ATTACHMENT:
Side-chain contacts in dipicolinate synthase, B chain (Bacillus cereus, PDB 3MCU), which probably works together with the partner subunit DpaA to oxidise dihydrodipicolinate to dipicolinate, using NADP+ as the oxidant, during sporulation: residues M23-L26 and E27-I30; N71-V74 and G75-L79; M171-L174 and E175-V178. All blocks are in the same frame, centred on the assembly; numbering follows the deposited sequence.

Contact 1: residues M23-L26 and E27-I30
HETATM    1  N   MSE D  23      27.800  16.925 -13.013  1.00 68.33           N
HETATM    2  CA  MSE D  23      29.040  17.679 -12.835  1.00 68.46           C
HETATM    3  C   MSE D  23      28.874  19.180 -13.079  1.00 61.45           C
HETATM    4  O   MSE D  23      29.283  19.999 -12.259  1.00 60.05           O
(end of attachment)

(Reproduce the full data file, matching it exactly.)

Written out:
Side-chain contacts in dipicolinate synthase, B chain (Bacillus cereus, PDB 3MCU), which probably works together with the partner subunit DpaA to oxidise dihydrodipicolinate to dipicolinate, using NADP+ as the oxidant, during sporulation: residues M23-L26 and E27-I30; N71-V74 and G75-L79; M171-L174 and E175-V178. All blocks are in the same frame, centred on the assembly; numbering follows the deposited sequence.

Contact 1: residues M23-L26 and E27-I30
HETATM    1  N   MSE D  23      27.800  16.925 -13.013  1.00 68.33           N
HETATM    2  CA  MSE D  23      29.040  17.679 -12.835  1.00 68.46           C
HETATM    3  C   MSE D  23      28.874  19.180 -13.079  1.00 61.45           C
HETATM    4  O   MSE D  23      29.283  19.999 -12.259  1.00 60.05           O